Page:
2013 In Review: 10 Idolator Reads From The Past Year You Absolutely Should Not Miss
STOP THE CLOCK AND PUT DOWN THE HOOCH, POP FANATICS! We can’t let 2013 end without one last post wishing you all the best for a happy and healthy new year. Likewise, we’re a bit worried you may have missed some of the at-times brash, slightly outrageous and altogether entertaining pop music coverage here on Idolator — and so we rounded up 10 of the biggest culprits from the past 12 months below.
From an in-depth view inside Beyonce‘s insanely loyal Hive of fans to a conspiracy theory on the suspicious similarities between Eminem and Kanye West‘s latest lyrics to a sitdown with one of the most listenable (yet extremely underrated) British music producers of the modern era, these were just two handfuls of the highlights of the writing that appeared on Idolator in 2013.A Look Inside The BeyHive by Mike Wass (@mikewassmusic): Beyonce rules the most notorious and, as I’ve come to learn, misunderstood fiefdom on the net. Not only do the Beys have their own unique lexicon (more about that later), their sting is legendary. A run in with the BeyHive reportedly made one Little Monster delete his Twitter and beg Lady Gaga for a ride in the Born Brave Bus to recover. But there’s more to this fascinating bunch than strange nicknames and crushing insults.
Eminem’s MMLP2 Contains Secret Kanye West Allusions by Carl Williott (@cwilliott): Kanye West has become so ubiquitous, and his influence so unavoidable in hip-hop, that — I believe — the spirit of Yeezus has somehow burrowed into the dark recesses of Em’s brain and he subsequently packaged MMLP2 tracks with secret allusions to past Kanye songs. After West’s rant following the 2009 VMAs emerged, we learned that Kanye was keeping tabs on Slim Shady, and upped his game in response. Is it so crazy to think Em’s been keeping an eye on West, too?
Why Did The Big Divas Disappoint In 2013? by Sam Lansky (@samlansky): The divas disappointed me this year. There was an absence of tension and depth, on Perry’s shallowly inspirational Prism and Spears’ confused Britney Jean, and a deficit of cohesion and clarity on Bangerz and ARTPOP. And pop — that most readily dismissed genre, my favorite genre of all — demands all those qualities to feel anything but disposable.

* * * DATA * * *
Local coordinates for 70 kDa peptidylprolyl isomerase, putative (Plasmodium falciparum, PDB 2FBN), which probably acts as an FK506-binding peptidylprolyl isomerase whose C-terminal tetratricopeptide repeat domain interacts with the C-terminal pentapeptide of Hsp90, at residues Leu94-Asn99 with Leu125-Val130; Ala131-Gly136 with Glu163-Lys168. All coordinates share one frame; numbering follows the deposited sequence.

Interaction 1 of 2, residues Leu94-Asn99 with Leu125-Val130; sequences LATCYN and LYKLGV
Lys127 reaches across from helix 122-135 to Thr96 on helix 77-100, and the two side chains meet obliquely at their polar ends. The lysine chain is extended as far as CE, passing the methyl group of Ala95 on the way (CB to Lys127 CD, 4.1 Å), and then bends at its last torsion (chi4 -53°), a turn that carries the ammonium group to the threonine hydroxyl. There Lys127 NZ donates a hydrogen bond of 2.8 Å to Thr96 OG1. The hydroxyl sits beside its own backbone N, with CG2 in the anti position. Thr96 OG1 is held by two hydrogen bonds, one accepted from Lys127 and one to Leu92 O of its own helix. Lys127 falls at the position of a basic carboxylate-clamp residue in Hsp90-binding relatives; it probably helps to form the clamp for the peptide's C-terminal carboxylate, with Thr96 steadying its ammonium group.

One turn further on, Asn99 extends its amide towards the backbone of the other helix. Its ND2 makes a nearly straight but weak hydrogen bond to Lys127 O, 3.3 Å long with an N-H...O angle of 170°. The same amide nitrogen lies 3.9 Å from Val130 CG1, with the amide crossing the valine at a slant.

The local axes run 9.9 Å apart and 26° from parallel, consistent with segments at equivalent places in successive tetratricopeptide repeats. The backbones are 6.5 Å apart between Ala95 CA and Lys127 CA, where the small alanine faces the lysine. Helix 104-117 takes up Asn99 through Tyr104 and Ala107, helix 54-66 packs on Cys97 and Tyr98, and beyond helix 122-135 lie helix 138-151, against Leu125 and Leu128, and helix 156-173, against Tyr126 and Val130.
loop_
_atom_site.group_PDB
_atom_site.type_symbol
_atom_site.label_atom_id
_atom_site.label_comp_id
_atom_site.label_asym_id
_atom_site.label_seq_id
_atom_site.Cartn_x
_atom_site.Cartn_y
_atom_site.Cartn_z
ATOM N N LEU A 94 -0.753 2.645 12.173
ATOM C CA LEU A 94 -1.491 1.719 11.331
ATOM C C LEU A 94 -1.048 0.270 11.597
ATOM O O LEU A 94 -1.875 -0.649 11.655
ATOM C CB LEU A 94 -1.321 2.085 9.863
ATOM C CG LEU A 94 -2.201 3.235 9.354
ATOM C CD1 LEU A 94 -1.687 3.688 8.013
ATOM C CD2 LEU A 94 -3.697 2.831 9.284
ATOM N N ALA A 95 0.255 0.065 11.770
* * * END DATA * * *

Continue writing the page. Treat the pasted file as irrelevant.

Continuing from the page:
Giorgio Moroder’s Biggest Music Moments by Robbie Daw (@chartrigger): Giorgio’s longtime collaborator and close friend Donna Summer passed away one year ago today, at the age of 63. The disco queen kept her battle with lung cancer private, but it’s Summer’s enduring legacy of revered songs like “I Feel Love,” “Last Dance,” “MacArthur Park” and “Bad Girls” that lives on. To commemorate the first year since the passing of Summer and celebrate the extensive work of Moroder, we reached out to the producer, who turned out to be as thoughtful as he is candid.
Clueless Soundtrack: A Way Existential Look Back by Alexander Cho (@alexcho47): While we were all busy waiting for our noisy modems to connect to AOL and trying to figure out what the hell a Kato Kaelin was, an unassuming little movie about a Beverly Hills teen with a heart of gold and a fully motorized closet burst into theaters and made an indelible mark on pop culture — and pop music — history.
The Beginning Of The End Of Pop’s EDM Era by Carl Williott (@cwilliott): If 2011 is the year EDM-pop broke out, then 2013 is the year it broke. EDM, dance music, electro, dubstep, whatever you call it, it’s not over, of course. But that particularly exhausting strain of EDM-infused pop — the buzzing synths, wobbling bass and that now-predictable moment of tension before the whole arrangement crashes down in euphoric grandeur — is in steady decline, now a tiresome trope on the level of late ’90s rock singers emulating Eddie Vedder.
Richard X Presents His X-Factor, Vol. 1: The Producer Reflects by John Hamilton (@ForeverHamilton): One part greatest-hits collection, one part Bizarro World NOW! compilation, His X-Factor had nothing to do with the televised talent competition of the same name (a mere coincidence that nonetheless caused record company headaches) and everything to do with forging a new and exciting pop sound.
Pet Shop Boys Discuss Electric, Their Euphoric Summer Album by Robbie Daw (@chartrigger): Neil Tennant and Chris Lowe are in the mood to dance. As Pet Shop Boys, the two have been pairing commentary on the ups and downs of love, nightlife, politics and history with lush pop compositions for nearly 30 years. The quantity and quality of their output is staggering — LPs, compilations, film scores, plays, a ballet, books, one-off singles and production work for other artists fill their vast catalog — and the UK duo’s 12th studio album Electric stands among their best.
Britney Spears’ Pop Report Card: We Grade Her Albums by Jonathan Riggs (@FarleyFlavors): While Britney has shared her secret “album 8 recipe” with us — including its apparently show-stopping centerpiece —looking back on her catalog is making us hungry for that particularly delicious Britney Spears brand of pop. Let’s see how well her previous efforts have stood the test of time.
Madonna’s Ray Of Light Turns 15: Backtracking by Stephen Sears (@xolondon): Madonna had a history of launching albums with killer singles. Ray Of Light arrived on March 3, 1998, and, prior to that, most hardcore fans of the singer can remember where they were when they first heard the oceanic strings and burping synths that lead “Frozen.”
Get an eyeful of even more pop music coverage, from artist interviews to exclusive performances, on Idolator’s YouTube channel.